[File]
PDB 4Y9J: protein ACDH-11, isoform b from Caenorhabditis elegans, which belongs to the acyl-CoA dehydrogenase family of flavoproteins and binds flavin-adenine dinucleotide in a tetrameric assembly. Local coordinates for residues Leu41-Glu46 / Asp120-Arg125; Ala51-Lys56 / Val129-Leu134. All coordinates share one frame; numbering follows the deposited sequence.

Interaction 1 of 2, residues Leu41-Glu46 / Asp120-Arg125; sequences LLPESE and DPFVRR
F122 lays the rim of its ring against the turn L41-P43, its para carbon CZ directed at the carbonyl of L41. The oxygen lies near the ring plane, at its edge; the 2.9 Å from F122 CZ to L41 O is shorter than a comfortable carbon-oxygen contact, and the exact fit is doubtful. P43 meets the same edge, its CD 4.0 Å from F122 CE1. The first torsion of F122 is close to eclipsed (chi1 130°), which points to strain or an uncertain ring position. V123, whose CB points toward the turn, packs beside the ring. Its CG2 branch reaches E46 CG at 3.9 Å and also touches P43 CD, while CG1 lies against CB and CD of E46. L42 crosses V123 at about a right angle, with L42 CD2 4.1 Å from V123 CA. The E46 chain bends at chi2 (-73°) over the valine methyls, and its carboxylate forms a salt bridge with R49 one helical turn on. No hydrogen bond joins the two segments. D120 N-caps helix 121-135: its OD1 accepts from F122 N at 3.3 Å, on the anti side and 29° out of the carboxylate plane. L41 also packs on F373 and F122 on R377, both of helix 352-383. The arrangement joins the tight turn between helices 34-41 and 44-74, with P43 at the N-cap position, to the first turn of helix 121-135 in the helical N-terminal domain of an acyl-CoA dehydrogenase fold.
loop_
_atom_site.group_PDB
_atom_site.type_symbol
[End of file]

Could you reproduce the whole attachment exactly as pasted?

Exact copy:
PDB 4Y9J: protein ACDH-11, isoform b from Caenorhabditis elegans, which belongs to the acyl-CoA dehydrogenase family of flavoproteins and binds flavin-adenine dinucleotide in a tetrameric assembly. Local coordinates for residues Leu41-Glu46 / Asp120-Arg125; Ala51-Lys56 / Val129-Leu134. All coordinates share one frame; numbering follows the deposited sequence.

Interaction 1 of 2, residues Leu41-Glu46 / Asp120-Arg125; sequences LLPESE and DPFVRR
F122 lays the rim of its ring against the turn L41-P43, its para carbon CZ directed at the carbonyl of L41. The oxygen lies near the ring plane, at its edge; the 2.9 Å from F122 CZ to L41 O is shorter than a comfortable carbon-oxygen contact, and the exact fit is doubtful. P43 meets the same edge, its CD 4.0 Å from F122 CE1. The first torsion of F122 is close to eclipsed (chi1 130°), which points to strain or an uncertain ring position. V123, whose CB points toward the turn, packs beside the ring. Its CG2 branch reaches E46 CG at 3.9 Å and also touches P43 CD, while CG1 lies against CB and CD of E46. L42 crosses V123 at about a right angle, with L42 CD2 4.1 Å from V123 CA. The E46 chain bends at chi2 (-73°) over the valine methyls, and its carboxylate forms a salt bridge with R49 one helical turn on. No hydrogen bond joins the two segments. D120 N-caps helix 121-135: its OD1 accepts from F122 N at 3.3 Å, on the anti side and 29° out of the carboxylate plane. L41 also packs on F373 and F122 on R377, both of helix 352-383. The arrangement joins the tight turn between helices 34-41 and 44-74, with P43 at the N-cap position, to the first turn of helix 121-135 in the helical N-terminal domain of an acyl-CoA dehydrogenase fold.
loop_
_atom_site.group_PDB
_atom_site.type_symbol